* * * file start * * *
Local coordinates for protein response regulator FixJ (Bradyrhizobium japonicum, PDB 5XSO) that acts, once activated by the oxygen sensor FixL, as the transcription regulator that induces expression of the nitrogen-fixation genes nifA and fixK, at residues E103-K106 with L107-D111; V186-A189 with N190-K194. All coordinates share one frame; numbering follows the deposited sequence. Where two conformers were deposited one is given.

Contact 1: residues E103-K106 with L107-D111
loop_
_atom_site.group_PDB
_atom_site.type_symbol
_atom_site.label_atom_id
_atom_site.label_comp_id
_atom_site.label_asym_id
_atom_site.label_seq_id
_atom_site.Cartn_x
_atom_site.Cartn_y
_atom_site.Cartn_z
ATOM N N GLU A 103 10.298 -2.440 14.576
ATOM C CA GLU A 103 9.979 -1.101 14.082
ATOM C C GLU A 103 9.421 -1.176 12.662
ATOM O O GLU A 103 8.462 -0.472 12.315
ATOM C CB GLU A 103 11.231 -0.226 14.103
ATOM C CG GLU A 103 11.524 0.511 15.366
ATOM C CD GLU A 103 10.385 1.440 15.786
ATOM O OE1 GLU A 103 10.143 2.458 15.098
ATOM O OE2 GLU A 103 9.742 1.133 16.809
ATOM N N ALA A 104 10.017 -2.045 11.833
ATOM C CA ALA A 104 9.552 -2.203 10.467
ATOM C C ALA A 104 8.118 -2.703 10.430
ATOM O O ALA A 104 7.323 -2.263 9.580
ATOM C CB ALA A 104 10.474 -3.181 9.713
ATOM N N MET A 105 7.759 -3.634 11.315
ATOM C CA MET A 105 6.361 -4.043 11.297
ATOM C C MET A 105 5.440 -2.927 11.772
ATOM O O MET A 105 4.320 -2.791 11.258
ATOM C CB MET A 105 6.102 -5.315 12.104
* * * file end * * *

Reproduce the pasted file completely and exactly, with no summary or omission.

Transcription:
Local coordinates for protein response regulator FixJ (Bradyrhizobium japonicum, PDB 5XSO) that acts, once activated by the oxygen sensor FixL, as the transcription regulator that induces expression of the nitrogen-fixation genes nifA and fixK, at residues E103-K106 with L107-D111; V186-A189 with N190-K194. All coordinates share one frame; numbering follows the deposited sequence. Where two conformers were deposited one is given.

Contact 1: residues E103-K106 with L107-D111
loop_
_atom_site.group_PDB
_atom_site.type_symbol
_atom_site.label_atom_id
_atom_site.label_comp_id
_atom_site.label_asym_id
_atom_site.label_seq_id
_atom_site.Cartn_x
_atom_site.Cartn_y
_atom_site.Cartn_z
ATOM N N GLU A 103 10.298 -2.440 14.576
ATOM C CA GLU A 103 9.979 -1.101 14.082
ATOM C C GLU A 103 9.421 -1.176 12.662
ATOM O O GLU A 103 8.462 -0.472 12.315
ATOM C CB GLU A 103 11.231 -0.226 14.103
ATOM C CG GLU A 103 11.524 0.511 15.366
ATOM C CD GLU A 103 10.385 1.440 15.786
ATOM O OE1 GLU A 103 10.143 2.458 15.098
ATOM O OE2 GLU A 103 9.742 1.133 16.809
ATOM N N ALA A 104 10.017 -2.045 11.833
ATOM C CA ALA A 104 9.552 -2.203 10.467
ATOM C C ALA A 104 8.118 -2.703 10.430
ATOM O O ALA A 104 7.323 -2.263 9.580
ATOM C CB ALA A 104 10.474 -3.181 9.713
ATOM N N MET A 105 7.759 -3.634 11.315
ATOM C CA MET A 105 6.361 -4.043 11.297
ATOM C C MET A 105 5.440 -2.927 11.772
ATOM O O MET A 105 4.320 -2.791 11.258
ATOM C CB MET A 105 6.102 -5.315 12.104